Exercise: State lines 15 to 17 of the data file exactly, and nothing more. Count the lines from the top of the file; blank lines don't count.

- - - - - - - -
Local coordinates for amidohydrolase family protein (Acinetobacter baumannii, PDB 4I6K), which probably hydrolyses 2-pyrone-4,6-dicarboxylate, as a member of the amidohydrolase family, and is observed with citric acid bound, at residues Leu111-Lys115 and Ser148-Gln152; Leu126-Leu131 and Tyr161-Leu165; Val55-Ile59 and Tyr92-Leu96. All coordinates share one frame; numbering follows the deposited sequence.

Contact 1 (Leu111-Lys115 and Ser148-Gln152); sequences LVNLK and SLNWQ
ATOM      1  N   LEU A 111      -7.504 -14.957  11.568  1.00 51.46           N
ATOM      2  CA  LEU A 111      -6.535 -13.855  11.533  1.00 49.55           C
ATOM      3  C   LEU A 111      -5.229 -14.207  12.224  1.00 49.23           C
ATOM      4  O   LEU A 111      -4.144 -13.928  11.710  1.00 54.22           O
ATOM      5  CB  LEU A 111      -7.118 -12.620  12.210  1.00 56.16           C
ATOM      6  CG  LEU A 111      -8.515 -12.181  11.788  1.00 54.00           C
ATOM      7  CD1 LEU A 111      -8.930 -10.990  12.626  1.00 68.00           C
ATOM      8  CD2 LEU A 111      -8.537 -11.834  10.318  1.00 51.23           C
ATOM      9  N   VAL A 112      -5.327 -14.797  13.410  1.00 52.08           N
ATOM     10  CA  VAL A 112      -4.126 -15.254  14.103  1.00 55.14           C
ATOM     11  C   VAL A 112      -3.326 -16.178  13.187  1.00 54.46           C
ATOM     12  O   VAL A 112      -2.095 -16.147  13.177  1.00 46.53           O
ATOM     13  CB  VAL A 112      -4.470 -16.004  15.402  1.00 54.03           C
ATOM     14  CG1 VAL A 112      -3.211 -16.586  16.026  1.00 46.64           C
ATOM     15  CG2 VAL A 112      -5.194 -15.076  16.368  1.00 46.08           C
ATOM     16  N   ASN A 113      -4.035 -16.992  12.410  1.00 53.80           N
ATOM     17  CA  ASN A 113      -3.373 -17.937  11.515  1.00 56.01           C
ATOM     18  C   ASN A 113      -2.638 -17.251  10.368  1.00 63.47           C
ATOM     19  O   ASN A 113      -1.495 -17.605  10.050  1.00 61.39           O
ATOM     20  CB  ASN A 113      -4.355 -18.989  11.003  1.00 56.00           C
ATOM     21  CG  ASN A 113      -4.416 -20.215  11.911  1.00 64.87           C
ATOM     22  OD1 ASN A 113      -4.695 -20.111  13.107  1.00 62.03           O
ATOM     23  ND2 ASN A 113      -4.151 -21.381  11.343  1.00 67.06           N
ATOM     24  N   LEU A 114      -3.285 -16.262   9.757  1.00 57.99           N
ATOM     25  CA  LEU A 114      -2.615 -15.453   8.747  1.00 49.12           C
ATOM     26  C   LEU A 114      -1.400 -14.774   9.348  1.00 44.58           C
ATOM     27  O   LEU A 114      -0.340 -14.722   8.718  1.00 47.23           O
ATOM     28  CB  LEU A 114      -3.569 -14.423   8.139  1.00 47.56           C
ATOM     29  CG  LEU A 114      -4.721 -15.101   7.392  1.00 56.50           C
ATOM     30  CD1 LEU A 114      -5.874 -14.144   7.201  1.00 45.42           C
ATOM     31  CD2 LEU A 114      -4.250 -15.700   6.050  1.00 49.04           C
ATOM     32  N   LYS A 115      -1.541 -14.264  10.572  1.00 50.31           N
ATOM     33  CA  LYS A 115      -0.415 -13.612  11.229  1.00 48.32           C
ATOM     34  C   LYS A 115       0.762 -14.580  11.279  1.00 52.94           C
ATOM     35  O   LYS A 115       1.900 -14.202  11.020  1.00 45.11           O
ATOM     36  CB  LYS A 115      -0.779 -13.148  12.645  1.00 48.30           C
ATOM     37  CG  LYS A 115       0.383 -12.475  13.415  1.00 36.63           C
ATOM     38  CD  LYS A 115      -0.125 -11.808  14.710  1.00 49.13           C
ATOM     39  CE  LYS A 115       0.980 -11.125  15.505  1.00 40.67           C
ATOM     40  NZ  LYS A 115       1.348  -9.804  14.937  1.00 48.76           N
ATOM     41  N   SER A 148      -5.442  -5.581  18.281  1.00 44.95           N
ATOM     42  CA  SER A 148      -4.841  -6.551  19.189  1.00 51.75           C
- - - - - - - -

ATOM     13  CB  VAL A 112      -4.470 -16.004  15.402  1.00 54.03           C
ATOM     14  CG1 VAL A 112      -3.211 -16.586  16.026  1.00 46.64           C
ATOM     15  CG2 VAL A 112      -5.194 -15.076  16.368  1.00 46.08           C